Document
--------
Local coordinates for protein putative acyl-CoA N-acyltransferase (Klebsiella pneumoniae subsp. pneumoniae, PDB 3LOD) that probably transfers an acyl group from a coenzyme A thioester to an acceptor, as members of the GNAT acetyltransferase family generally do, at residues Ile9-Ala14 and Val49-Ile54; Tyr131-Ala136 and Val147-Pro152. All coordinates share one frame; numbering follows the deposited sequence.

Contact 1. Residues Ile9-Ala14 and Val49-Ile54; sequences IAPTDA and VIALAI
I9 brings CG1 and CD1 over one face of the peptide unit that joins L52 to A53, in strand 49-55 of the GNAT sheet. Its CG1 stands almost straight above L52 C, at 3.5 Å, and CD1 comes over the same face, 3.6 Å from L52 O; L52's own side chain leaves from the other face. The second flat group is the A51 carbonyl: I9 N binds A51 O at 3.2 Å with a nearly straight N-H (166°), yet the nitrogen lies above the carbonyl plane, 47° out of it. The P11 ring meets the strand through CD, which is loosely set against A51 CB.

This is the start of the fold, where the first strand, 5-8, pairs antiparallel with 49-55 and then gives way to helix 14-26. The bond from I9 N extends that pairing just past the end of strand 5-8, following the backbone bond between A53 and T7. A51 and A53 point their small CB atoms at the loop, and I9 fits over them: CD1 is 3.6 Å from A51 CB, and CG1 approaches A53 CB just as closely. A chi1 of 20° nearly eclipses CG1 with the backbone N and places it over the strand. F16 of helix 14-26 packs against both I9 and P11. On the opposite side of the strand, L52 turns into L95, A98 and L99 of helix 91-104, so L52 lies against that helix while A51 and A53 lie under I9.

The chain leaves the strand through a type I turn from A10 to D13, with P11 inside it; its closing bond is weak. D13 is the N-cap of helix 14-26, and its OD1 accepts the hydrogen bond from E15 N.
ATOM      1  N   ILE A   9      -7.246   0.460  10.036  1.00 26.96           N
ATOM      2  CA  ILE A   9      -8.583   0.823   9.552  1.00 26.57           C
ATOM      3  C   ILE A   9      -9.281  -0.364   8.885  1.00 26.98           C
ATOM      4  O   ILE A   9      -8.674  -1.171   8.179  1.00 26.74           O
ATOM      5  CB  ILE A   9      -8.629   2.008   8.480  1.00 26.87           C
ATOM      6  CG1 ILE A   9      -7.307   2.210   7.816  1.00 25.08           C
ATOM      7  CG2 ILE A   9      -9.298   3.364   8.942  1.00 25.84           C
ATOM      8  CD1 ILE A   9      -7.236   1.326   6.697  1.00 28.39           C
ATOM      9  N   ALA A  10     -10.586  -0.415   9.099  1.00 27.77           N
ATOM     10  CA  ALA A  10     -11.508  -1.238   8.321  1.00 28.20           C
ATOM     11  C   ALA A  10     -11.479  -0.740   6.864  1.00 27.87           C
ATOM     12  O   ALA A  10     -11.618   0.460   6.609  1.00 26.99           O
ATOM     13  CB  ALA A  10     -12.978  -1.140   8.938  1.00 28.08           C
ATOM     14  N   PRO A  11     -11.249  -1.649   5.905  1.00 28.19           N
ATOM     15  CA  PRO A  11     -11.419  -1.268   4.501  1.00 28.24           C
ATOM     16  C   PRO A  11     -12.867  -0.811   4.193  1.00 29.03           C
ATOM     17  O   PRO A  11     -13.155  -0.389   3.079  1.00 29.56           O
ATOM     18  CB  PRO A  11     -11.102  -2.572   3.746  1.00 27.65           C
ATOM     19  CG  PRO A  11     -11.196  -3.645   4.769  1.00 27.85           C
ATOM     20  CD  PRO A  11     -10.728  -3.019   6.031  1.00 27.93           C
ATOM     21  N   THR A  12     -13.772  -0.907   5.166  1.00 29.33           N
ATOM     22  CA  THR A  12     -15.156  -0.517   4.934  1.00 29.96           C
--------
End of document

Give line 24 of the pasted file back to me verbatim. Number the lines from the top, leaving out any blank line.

ATOM     19  CG  PRO A  11     -11.196  -3.645   4.769  1.00 27.85           C